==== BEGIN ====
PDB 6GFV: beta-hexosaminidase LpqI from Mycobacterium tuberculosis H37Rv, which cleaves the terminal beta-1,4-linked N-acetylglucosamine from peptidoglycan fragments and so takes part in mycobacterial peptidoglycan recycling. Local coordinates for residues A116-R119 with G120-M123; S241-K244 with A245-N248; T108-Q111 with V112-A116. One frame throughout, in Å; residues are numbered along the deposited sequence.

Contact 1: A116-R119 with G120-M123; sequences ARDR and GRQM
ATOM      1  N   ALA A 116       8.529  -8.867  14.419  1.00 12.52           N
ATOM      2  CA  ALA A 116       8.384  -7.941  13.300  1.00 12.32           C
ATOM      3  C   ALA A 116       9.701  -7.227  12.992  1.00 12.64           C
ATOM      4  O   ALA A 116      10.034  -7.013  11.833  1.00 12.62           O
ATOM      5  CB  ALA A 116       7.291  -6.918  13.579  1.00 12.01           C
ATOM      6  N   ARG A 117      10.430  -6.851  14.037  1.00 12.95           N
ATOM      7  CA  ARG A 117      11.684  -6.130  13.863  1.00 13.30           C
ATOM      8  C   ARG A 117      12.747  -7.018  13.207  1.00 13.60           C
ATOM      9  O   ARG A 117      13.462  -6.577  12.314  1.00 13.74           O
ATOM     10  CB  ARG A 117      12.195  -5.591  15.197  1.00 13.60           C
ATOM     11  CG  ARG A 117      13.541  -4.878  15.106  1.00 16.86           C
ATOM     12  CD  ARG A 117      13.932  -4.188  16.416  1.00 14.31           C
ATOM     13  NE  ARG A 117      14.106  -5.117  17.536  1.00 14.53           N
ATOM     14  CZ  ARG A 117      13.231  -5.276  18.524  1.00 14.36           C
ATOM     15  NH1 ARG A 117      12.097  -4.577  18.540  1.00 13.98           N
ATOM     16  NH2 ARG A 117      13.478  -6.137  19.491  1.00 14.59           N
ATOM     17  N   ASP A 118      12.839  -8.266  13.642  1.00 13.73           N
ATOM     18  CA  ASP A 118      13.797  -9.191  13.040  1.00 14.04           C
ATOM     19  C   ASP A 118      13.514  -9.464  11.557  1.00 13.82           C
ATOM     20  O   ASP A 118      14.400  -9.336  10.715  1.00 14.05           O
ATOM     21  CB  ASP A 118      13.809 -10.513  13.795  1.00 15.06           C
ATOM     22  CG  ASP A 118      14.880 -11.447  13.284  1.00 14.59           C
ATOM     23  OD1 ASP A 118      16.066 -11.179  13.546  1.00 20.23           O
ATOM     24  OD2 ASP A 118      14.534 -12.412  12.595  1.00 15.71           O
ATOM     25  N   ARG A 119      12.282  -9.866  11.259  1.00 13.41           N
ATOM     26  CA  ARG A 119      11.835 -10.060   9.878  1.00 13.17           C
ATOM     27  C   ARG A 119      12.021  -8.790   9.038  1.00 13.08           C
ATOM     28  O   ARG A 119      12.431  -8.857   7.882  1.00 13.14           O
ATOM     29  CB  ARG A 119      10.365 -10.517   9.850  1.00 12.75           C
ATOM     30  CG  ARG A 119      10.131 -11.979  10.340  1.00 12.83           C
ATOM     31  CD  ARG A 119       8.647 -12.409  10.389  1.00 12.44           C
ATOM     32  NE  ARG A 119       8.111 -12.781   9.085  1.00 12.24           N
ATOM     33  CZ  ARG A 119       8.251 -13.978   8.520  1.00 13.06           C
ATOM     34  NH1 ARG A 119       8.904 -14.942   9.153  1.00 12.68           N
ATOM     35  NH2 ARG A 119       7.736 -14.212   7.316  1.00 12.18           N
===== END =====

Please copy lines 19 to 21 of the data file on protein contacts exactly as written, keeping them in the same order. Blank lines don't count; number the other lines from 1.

ATOM     17  N   ASP A 118      12.839  -8.266  13.642  1.00 13.73           N
ATOM     18  CA  ASP A 118      13.797  -9.191  13.040  1.00 14.04           C
ATOM     19  C   ASP A 118      13.514  -9.464  11.557  1.00 13.82           C